Prestige on line, Captain packs a punch on the road

  • Navneet Sharma, Hindustan Times, Amritsar
  • Updated: Apr 17, 2014 10:09 IST

It is one of the most famous addresses in the city. Almost everyone seems to know the way to heritage property Nowshera House. The huge bungalow, eclectically decorated with brass artefacts, marble statues and Thanjavur paintings, is where Congress stalwart Capt Amarinder Singh, 72, addressed as ‘maharaja’ by his fawning followers on account of being from the erstwhile Patiala royal family, has set up base.

At 10.30 on Sunday morning, the place is humming with activity. The sitting Patiala MLA and former CM, his brother Malwinder Singh, and a few friends are at the dining table for a breakfast of papaya, porridge, butter toast and omelette. His aides are looking at newspapers, thrilled over the coverage of the rally in the Akali citadel of Majitha. “Wow! The turnout has been termed as ‘impressive’,” one of them says.

Malwinder cuts in, reminding everyone that they need to get going. Amarinder, pitted against BJP poll strategist Arun Jaitley, takes his daily dose of medicines and checks the schedule before getting into his Toyota Land Cruiser Prado. The SUV rolls on with two Toyota Innovas, a police Gypsy and other vehicles in tow.

First stop is Jallianwala Bagh where he offers floral tributes to victims of the massacre of April 13, 1919. And then he pays obeisance at Dera Baba Darshan Singh Kulliwale. His first public meet is at Thobah, 35km from Amritsar, where a 500-strong crowd is waiting patiently.

As the convoy arrives at 2.10 pm, slogans of “Maharaja zindabad” rend the air. He is welcomed with garlands and siropas. After the customary welcome speeches, comes Captain’s turn. He opens his speech with a one-line apology for being late, but does not waste time, firing on all cylinders from the word go.

His target: Akali minister Bikram Majithia and the two Badals, CM Parkash Singh Badal and his deputy and son Sukhbir. “Inna Akalian nu eni bhukk kithon aaundi hai?Kehnde ne Majitha parivar, Badal parivar roz Akhand Path rakhda hai. Pata nahin dharm ton ki sikhden hann. Reta, sharab, bus de permit, TV channel — sab ena de kol hai.

Koi cheez ni chhaddi (How are these Akalis so hungry? They say the Majitha family and Badal family pray daily. Don’t know what they learn. They control everything — sand, liquor business, bus permits and TV channels),” he says.

“Majithia thinks he rules the state and can do anything. If he messes with my people, I will hang him upside down! Badal used to think that I give empty threats, but I put him inside (jail),” he thunders, and the crowd cheers.

Just then, it starts raining, but Amarinder does not get distracted by the pitter-patter. Quick of wit, he takes a dig at the CM: “Baddal vi vajji jande, baba vi vajji janda. Pata nahin keda bolda hai. (The clouds are making a lot of noise, and so is the Baba [Badal]. I don’t know who this is now.)”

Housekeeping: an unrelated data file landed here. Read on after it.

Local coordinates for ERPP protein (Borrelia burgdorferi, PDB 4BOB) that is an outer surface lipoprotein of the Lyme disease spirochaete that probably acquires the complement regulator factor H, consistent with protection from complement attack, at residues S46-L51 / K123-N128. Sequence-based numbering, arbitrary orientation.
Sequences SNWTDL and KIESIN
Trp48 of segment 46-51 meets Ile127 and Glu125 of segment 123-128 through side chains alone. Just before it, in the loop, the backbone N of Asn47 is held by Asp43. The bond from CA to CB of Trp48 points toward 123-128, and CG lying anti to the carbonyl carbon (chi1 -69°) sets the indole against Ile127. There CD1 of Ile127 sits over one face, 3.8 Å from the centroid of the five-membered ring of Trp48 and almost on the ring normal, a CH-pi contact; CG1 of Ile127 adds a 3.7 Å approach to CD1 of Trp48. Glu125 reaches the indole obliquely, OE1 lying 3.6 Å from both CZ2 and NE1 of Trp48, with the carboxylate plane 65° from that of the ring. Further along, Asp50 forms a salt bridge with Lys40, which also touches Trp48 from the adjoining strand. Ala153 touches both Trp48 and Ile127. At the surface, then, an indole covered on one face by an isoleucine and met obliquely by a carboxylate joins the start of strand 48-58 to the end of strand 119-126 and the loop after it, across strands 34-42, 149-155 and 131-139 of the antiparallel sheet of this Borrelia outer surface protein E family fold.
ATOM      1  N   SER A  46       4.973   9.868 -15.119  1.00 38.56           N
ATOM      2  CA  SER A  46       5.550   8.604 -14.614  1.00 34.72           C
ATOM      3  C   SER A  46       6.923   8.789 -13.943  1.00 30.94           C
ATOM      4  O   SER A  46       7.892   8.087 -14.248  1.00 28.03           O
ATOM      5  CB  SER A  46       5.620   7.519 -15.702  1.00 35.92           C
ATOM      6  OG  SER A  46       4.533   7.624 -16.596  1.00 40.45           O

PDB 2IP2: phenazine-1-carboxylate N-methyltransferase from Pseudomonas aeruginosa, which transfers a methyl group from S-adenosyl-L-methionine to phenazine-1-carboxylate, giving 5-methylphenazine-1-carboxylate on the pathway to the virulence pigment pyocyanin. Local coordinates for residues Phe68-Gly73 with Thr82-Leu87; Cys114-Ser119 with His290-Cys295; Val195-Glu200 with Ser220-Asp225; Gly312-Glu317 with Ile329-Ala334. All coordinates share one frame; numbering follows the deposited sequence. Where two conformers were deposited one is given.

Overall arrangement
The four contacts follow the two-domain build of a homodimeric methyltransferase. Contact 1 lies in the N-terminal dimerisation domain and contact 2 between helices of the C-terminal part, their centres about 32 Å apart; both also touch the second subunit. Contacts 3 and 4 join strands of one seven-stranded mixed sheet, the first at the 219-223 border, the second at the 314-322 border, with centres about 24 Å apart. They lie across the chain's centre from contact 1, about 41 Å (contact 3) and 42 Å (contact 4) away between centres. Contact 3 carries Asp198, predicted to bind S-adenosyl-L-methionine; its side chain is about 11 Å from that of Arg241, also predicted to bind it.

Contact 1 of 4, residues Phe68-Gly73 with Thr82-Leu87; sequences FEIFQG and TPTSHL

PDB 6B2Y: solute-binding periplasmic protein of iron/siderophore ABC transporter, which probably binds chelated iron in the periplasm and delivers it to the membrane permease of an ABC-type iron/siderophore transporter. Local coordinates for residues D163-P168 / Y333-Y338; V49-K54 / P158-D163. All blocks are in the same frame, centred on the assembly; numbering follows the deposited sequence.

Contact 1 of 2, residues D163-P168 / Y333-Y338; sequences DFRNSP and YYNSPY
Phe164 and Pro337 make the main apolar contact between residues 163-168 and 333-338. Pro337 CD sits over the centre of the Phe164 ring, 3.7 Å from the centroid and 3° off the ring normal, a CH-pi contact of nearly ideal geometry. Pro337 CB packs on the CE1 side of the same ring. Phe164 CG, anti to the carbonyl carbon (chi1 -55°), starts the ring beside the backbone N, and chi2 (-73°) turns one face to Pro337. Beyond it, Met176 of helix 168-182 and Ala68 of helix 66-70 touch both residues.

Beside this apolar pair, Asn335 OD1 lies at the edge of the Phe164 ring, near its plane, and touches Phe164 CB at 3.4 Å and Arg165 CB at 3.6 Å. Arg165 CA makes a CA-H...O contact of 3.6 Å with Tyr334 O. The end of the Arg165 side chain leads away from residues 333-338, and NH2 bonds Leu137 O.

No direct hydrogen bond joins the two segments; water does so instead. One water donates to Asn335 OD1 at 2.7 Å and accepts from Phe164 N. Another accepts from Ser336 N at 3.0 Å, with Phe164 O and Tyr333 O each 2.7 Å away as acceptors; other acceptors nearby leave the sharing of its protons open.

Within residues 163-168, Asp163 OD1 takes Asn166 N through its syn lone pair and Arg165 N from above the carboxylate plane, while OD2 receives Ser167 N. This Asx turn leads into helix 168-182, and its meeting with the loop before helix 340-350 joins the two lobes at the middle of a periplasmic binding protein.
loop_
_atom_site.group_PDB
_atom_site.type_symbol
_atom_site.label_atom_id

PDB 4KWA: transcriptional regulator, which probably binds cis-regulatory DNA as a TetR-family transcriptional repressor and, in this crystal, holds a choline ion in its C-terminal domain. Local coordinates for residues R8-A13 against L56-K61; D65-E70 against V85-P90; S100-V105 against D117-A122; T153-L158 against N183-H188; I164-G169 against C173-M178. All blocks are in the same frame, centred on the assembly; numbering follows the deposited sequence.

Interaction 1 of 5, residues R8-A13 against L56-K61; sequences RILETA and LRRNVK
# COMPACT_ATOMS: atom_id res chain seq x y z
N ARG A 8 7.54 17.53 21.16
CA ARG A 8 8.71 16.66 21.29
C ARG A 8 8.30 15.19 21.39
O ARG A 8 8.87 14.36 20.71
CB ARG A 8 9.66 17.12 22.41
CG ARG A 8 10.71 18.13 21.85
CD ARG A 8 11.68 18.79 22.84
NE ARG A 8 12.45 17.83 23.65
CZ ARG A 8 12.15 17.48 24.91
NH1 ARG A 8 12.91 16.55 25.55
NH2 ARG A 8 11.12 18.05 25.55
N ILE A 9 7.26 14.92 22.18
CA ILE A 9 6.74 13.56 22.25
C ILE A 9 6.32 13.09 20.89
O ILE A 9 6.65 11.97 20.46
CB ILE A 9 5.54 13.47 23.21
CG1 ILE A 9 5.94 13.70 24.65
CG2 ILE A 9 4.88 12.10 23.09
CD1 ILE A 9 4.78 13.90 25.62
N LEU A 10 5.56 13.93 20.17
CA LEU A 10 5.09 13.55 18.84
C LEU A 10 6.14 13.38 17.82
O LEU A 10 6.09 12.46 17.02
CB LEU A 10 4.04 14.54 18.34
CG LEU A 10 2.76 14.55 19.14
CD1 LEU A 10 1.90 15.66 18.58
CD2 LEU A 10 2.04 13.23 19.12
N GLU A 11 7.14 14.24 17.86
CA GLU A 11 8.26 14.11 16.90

Jaitley, whose name he oddly pronounces as “Jet Li”, is next in line. He says Jaitley belongs to the party of Narendra Modi “under whose regime Muslims were killed, Christians tortured and Sikhs thrown out of Gujarat”. “If such things happened in my state when I was the CM, I would have quit!”

Claiming that Jaitley was running scared, he blames the BJP candidate for Modi’s remark in Barmer on Saturday in which he dared Congress president Sonia Gandhi to come clean on alleged foreign bank accounts of Amarinder, his wife and son. “Jaitley is nervous. You must have seen how a rabbit runs around in circles after its tail is cut off. He is running like that.”

He winds up his 20-minute speech with an appeal for support before setting off for Tehhri village. On the way, when asked by this reporter why he was focusing mainly on Majithia and the Badals, Amarinder airily dismisses his BJP opponent:

“Nobody knows Jaitley here. He is incidental to the contest. The fight is with the SAD, Majithia and the Badals. People hate them. And, there is no ‘Modi wave’.”

On Jaitley’s charge that he was just a 'tu-tu, main-main’ candidate, the Congressman says, “This is his (Jaitley’s) first election, but the 17th for me. Punjab is a rough terrain, where people want to hear the truth. They don’t want namby-pamby stuff.”

The SUV suddenly pulls up. There are 200-odd bikers waiting for him to lead the convoy from there.

As the vehicles get close to the venue, some youngsters stop his Land Cruiser Prado and click selfies with him using their smartphones. At the rally, the barrage of charges continues. Calling Majithia “maha badmash (mega crook)”, he promises not to spare him.

“He controls everything. Today, reta (sand) costs more than even khand (sugar). I will decontrol sand,” he declares to applause.

Training guns at the Badals, he says, “Sukhbir likes to set up hotels. I don’t know from where they get the money. As for senior Badal, when we formed our government in 2002, my Youth Congress chief Vijay Inder Singla wanted to gift a cake to him on his 80th birthday and I said okay.

Now 12 years later, he says he is still 84! It is time he goes to a gurdwara to does sewa, and spares us.”

He forgets to even mention his rival. “Jaitley nu taan main bhul hi gaya. Oh te mera virodhi hai,” he jokes, before accusing the BJP leader of doing nothing about Sikh farmers “thrown out of Gujarat, from where he is a Rajya Sabha member”.

At the next rally, he continues with his disjointed, but crowdpleasing, aggressive attacks in his trademark style. Though running two hours late, he is in no hurry, moving at a leisurely pace even if that means skipping one or two meetings.

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